In a somewhat misleadingly titled Thursday column, the Washington Post's Dana Milbank argues that Ron Paul is winning the Republican presidential primary -- not by conventional measures like public polling, but based on the influence of his ideas.
The Republican congressman from Texas is a perennial presidential candidate, and he has in past runs hovered on the ideological fringes of the race. But the brand of small-government libertarianism that Paul has espoused over the years has shifted into the mainstream, powering the Tea Party's ascendance -- including the election of Sen. Rand Paul (R-KY), Ron's son -- and changing the debate.
The success of this message is way beyond my expectations, Milbank quotes Paul as saying recently. Who would've ever dreamed that, after 100 years, we'd be talking about the Federal Reserve at debates? I mean, this is fantastic.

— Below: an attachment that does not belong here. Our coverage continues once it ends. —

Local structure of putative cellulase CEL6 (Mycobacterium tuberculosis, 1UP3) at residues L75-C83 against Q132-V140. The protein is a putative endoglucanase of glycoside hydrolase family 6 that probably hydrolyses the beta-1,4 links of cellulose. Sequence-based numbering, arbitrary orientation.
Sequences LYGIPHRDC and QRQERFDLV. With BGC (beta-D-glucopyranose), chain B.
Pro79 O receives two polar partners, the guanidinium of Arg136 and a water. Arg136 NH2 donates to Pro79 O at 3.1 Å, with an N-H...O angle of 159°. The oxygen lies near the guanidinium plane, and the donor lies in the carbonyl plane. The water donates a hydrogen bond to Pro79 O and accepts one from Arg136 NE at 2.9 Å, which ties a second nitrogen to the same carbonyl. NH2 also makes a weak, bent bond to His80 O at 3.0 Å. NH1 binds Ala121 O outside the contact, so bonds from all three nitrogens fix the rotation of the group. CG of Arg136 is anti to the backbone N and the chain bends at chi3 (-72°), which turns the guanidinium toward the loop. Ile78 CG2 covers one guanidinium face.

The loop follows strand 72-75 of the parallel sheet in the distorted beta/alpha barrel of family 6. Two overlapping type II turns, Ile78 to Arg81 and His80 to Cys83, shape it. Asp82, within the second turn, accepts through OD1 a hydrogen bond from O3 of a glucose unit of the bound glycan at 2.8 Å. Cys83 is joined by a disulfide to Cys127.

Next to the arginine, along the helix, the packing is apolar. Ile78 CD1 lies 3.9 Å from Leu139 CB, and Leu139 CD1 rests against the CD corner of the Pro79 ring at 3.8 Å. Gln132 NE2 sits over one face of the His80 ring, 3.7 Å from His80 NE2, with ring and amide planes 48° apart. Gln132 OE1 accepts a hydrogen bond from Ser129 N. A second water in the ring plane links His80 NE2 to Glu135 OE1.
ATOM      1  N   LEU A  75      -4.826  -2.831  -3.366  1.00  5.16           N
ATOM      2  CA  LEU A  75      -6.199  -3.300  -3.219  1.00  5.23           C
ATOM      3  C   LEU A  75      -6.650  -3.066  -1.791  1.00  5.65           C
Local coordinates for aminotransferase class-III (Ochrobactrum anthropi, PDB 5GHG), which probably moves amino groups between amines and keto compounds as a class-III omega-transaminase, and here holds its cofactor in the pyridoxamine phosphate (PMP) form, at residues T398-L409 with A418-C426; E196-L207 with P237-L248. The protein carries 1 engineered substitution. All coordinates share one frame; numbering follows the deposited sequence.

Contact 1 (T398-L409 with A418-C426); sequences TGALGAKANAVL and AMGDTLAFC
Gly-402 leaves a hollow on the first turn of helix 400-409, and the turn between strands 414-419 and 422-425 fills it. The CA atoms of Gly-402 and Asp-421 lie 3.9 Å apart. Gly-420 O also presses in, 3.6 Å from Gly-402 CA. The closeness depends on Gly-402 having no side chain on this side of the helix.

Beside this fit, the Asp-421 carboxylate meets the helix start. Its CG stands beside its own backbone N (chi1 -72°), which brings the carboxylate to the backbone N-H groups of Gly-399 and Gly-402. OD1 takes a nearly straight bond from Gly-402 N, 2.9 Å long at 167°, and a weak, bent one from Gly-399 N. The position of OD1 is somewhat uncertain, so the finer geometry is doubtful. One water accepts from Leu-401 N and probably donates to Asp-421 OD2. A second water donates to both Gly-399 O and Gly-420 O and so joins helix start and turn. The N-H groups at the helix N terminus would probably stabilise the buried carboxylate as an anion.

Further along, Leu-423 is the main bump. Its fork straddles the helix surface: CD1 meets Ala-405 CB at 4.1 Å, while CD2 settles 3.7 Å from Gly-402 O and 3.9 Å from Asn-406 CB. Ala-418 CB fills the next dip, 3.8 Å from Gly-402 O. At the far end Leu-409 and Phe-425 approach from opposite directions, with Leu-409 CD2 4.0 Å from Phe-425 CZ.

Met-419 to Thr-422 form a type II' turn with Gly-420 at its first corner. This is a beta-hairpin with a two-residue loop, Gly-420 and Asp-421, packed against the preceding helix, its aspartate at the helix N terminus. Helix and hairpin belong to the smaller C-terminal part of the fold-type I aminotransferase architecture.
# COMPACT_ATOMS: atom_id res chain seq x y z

When Texas governor Rick Perry characterized the Fed's monetary policies as treasonous, it provoked gasps and condemnations, but the controversy failed to dislodge Perry from his status as poll-affirmed frontrunner. Paul's hostility to the Fed is well documented -- he told Milbank that Bernanke isn't the problem. The Federal Reserve Act of 1913 is the problem, but has never before gained such wide resonance.
In the speech announcing his candidacy, Perry swore to make government as inconsequential in your life as I can. Rep. Michele Bachmann (R-MN), who until Perry's appearance in the race was the anointed candidate of the limited government Tea Party voters, used the speech announcing her candidacy to repudiate the idea that government can create jobs, and make a better life for all of us, even make us healthier. Both statements echo Paul's governing philosophy, which rejects those who promote government solutions for all our ills in favor of freedom and limited government.
That's not to say that Paul has introduced the idea of reducing government into the conservative mainstream -- it is a central tenet of the Republican party. But when it comes to taking on the Fed, he has shifted the debate, Milbank argues.
Last time, in 2008, Paul was ignored because his ideas sounded crazy, Milbank writes. This time, he's being ignored because his ideas have become commonplace.